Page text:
epidemiological evidence that the members of the teaching profession carry a higher health risk

than other professional groups. However, whether the real occupational stress levels of teachers are

actually and objectively higher than in other professions is not that important after all. What is

important though, is empirical evidence which suggests that the subjective experience of

occupational stress in the teaching profession has negative implications for the teachers’ health and

their teaching performance (KLUSMANN et al., 2008). With regard to the causes of occupational

stress and strain amongst teachers, empirical research studies (e.g. LEHR, 2011) differentiate

between factors that are related to teachers themselves (e.g. personal traits) and to factors related to

the context of teaching (e.g. deviant pupil behavior, big classes etc.). The same differentiation

between teacher-specific and context-specific orientation can also be observed among the

programmes that have been developed to reduce stress and strain levels. Thus, preventative training

programmes and measures are either directed at the professional environment (e.g. pedagogical

days in schools for health promotion) or at the teachers themselves (e.g. dealing with difficult

student behavior, effective classroom management etc.). According to Klusmann (2011), both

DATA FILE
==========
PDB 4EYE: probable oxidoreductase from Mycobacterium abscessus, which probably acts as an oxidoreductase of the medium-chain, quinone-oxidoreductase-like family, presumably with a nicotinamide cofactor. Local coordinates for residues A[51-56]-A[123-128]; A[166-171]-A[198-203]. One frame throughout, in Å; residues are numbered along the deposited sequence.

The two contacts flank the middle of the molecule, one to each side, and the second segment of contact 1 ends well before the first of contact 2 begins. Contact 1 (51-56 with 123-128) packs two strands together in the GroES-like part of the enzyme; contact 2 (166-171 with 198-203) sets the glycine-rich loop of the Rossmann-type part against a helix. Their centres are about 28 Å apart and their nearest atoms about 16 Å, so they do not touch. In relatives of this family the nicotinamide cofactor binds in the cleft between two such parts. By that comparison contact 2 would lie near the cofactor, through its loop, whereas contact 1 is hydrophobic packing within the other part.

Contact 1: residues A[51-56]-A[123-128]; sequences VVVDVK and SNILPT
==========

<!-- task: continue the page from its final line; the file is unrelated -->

teacher-specific and context-specific measures and trainings seem to be able to reduce stress levels

amongst teachers and should therefore become a regular and integral part of their in-service




As we indicated in the introduction, there is a wide-spread view in Germany that the

Bologna process, which was intended to harmonize European Higher Education, to increase the

transparency of study requirements and to thus support the flexibility and mobility of the students,

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Hans-Georg Kotthoff y Ewald Terhart

has failed to reach its aims in Germany, particularly in the field of teacher education (ARNOLD and

REH 2005; TILLMANN 2007). However, while the early observations of an ever-increasing

diversity in German teacher education were mostly based on single case studies or universities,

there is now increasing empirical evidence, which strongly supports this observation